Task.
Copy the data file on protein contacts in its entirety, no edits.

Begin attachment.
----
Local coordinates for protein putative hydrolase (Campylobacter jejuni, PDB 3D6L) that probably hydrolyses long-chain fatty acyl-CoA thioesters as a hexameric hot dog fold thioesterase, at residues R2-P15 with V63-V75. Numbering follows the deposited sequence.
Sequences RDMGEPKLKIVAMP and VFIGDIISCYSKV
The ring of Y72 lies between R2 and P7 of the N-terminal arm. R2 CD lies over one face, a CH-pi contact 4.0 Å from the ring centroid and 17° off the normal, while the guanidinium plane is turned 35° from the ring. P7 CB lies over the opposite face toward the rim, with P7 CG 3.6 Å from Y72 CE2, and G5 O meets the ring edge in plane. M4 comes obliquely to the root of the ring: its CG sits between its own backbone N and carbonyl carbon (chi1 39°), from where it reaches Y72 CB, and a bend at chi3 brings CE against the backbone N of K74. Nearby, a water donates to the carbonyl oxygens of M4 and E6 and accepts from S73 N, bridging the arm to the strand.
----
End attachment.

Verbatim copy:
Local coordinates for protein putative hydrolase (Campylobacter jejuni, PDB 3D6L) that probably hydrolyses long-chain fatty acyl-CoA thioesters as a hexameric hot dog fold thioesterase, at residues R2-P15 with V63-V75. Numbering follows the deposited sequence.
Sequences RDMGEPKLKIVAMP and VFIGDIISCYSKV
The ring of Y72 lies between R2 and P7 of the N-terminal arm. R2 CD lies over one face, a CH-pi contact 4.0 Å from the ring centroid and 17° off the normal, while the guanidinium plane is turned 35° from the ring. P7 CB lies over the opposite face toward the rim, with P7 CG 3.6 Å from Y72 CE2, and G5 O meets the ring edge in plane. M4 comes obliquely to the root of the ring: its CG sits between its own backbone N and carbonyl carbon (chi1 39°), from where it reaches Y72 CB, and a bend at chi3 brings CE against the backbone N of K74. Nearby, a water donates to the carbonyl oxygens of M4 and E6 and accepts from S73 N, bridging the arm to the strand.